Beyond the headlines. While the EVALI hospitalizations and deaths are attention grabbing headlines, the numbers are still relatively small given the millions of people in our country vaping. It is easy for your child to think that it won't happen to them and teens generally feel invincible.

Of course, the only number which really matters is ONE - your child — but scare

tactics alone will not work with kids. Thus it is important to discuss with your child not just the scary headlines and death count but facts about vaping, e.g., nicotine is one of the most potent and addictive poisons out there and its toxic to every organ in the body, including the brain, altering neurocognition. Or that one of the biggest misconceptions is that vaping produces a water vapor. In fact it produces an aerosol and aerosol is more akin to hairspray, not water. The aerosol hits the back of the throat and goes into the respiratory system.

Know the lingo. Teens love to do tricks and use certain techniques to make the aerosol go into other body systems. For example, "Ghosting" is when you breathe in at such a high intensity and quantity of vapor that the nicotine toxicity gets into your blood system. "Getting Domed" is when you inhale and hold the vapor/aerosol in the mouth until you swallow so it goes into your digestive system.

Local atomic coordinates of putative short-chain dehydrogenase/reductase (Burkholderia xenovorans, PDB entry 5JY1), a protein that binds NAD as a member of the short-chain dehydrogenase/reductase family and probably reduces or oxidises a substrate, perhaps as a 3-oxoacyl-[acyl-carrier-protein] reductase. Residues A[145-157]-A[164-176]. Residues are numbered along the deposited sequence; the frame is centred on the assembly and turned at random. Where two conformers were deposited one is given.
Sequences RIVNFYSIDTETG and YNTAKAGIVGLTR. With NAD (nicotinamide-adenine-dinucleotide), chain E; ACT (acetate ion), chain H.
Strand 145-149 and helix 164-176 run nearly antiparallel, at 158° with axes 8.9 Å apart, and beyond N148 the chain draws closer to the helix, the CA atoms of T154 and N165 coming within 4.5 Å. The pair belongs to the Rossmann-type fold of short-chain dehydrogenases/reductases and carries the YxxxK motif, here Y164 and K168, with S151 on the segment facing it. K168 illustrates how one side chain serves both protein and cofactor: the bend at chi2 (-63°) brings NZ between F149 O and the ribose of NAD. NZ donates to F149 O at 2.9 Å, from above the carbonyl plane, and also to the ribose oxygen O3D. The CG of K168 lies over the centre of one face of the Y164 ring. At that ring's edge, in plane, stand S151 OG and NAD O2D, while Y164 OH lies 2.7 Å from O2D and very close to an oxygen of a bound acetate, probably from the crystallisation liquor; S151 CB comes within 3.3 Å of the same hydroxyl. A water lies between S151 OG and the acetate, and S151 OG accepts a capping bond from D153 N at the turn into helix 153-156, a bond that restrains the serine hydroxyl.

Know the other E-Cigarette brands. While JUUL grabs the attention, there are other knock off brands that have gained in popularity and have the same sleek design and fruity flavors as JUUL. Lookalikes to JUUL are the Phix, Vuse Alto (owned by RJ Reynolds Tobacco Co), myBlu, Mark Ten Elite, Suorin iShare and dozens others.

The Suorin Drop or Air also has a more unique design (pictured here) but packs even more nicotine than a JUUL pod. While one JUUL pod has nicotine that is equivalent to 41 cigarettes (20 come in a pack of traditional cigarettes), one small Suorin pod is the equivalent of 90 cigarettes!

The new disposable Puff Bars. Gaining in popularity recently are cheaper, disposable puff bars which come in colorful packaging and flavors (pictured to the right). Youth report that many of their peers think that because Puff Bars are cheaper and disposable, they have less nicotine than JUULs. Not true!

Keep abreast of new research There is new evidence that the aerosol produced by vaping is a probable carcinogen. Laboratory animals who are exposed to the aerosol, which has droplets and nanoparticles that pass through cell walls, have developed cancer.

The bottom line? Just Say K-N-O-W! Know what is out there and what these products look like. Know the signs of use. Know the facts about the health effects and risks to adolescents. And know how to effectively talk with your child. To help you do all that, please visit these blogs from the past year: